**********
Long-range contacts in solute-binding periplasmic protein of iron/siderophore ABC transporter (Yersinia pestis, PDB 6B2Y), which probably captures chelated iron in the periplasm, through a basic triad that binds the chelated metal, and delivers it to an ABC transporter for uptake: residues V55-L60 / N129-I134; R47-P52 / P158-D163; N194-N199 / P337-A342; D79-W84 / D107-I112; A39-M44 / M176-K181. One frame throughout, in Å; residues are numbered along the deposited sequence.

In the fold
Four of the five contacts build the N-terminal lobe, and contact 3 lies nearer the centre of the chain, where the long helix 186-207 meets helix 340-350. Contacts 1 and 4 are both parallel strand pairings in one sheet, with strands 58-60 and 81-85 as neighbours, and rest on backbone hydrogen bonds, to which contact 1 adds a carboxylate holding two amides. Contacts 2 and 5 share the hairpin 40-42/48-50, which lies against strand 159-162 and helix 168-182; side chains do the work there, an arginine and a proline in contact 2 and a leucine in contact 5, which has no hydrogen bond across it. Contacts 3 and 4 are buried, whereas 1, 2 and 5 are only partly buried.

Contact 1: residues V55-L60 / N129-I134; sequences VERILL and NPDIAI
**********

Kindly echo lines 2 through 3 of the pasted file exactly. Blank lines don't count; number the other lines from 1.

In the fold
Four of the five contacts build the N-terminal lobe, and contact 3 lies nearer the centre of the chain, where the long helix 186-207 meets helix 340-350. Contacts 1 and 4 are both parallel strand pairings in one sheet, with strands 58-60 and 81-85 as neighbours, and rest on backbone hydrogen bonds, to which contact 1 adds a carboxylate holding two amides. Contacts 2 and 5 share the hairpin 40-42/48-50, which lies against strand 159-162 and helix 168-182; side chains do the work there, an arginine and a proline in contact 2 and a leucine in contact 5, which has no hydrogen bond across it. Contacts 3 and 4 are buried, whereas 1, 2 and 5 are only partly buried.